Guest Column | May 15, 2018

Data Breaches - Can We Outsmart The Attackers?

By Leon Lerman, Cynerio

Stopping Cyber Threats

The demand for connected devices has increased rapidly in recent years, and medical devices have not been immune from the technological revolution. Today, medical devices are able to communicate across private networks, internet, and point to point connections, allowing for an efficient service which could inevitably save lives. Currently estimated to be approximately 10 billion, the number of connected medical devices is expected to increase to 50 billion over the next 10 years.

With this in mind, securing these devices and the entire hospital ecosystem from potential cybersecurity attacks is critical. Cyberattacks against hospitals are on the rise and, as seen with last year’s WannaCry attack which affected Over 60 hospitals in the UK, can bring patient care to a potentially deadly standstill.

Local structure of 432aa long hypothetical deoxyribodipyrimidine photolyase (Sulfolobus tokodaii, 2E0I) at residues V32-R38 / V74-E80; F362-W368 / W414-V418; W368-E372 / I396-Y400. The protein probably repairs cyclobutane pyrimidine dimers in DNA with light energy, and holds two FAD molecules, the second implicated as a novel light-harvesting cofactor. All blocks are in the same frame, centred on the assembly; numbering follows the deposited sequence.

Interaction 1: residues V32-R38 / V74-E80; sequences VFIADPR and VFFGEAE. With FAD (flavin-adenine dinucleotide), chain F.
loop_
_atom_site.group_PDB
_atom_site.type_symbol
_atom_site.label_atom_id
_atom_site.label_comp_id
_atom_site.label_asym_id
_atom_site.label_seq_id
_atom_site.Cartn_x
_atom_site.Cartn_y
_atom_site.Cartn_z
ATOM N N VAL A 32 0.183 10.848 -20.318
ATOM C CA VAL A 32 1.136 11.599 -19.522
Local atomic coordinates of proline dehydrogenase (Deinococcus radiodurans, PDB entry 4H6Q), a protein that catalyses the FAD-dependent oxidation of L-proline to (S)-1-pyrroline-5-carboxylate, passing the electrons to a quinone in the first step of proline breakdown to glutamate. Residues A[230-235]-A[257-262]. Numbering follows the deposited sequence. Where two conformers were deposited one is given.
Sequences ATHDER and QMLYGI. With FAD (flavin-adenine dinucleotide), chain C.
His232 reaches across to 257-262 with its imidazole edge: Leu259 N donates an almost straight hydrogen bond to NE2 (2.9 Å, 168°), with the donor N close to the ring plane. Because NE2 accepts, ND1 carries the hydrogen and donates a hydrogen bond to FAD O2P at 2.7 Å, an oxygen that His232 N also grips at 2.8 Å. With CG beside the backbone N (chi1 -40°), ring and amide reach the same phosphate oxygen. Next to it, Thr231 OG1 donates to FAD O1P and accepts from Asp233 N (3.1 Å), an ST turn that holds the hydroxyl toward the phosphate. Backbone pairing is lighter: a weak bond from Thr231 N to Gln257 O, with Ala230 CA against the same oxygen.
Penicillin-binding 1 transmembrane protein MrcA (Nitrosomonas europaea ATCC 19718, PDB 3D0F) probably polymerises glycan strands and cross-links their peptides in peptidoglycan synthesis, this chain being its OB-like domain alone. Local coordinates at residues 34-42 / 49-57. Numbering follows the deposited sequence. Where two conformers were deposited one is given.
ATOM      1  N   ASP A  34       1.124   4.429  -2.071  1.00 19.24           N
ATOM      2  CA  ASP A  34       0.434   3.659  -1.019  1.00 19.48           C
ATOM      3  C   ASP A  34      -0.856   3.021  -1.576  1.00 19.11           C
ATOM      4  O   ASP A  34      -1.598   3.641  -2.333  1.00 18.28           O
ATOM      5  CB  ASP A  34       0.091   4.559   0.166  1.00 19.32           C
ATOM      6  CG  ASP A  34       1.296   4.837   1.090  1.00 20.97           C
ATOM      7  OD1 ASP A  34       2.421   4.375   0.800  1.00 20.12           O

Hospitals are seen as lucrative targets for nefarious actors for a variety of reasons. Most significantly, the data they can get their hands on, if successful, is one of the most valuable assets on the black market- valued at approximately 10 times the value of a standard credit card.

Medical records typically include an individual’s date of birth, full given name, social security number and in some cases, financial information. By stealing this information, hackers can steal the patient’s identity, and create fake IDs to buy medical equipment or drugs that can be resold. As this kind of fraud does not get spotted and stopped as quickly as say, credit card fraud, criminals can continue to exploit this data for years without being caught out.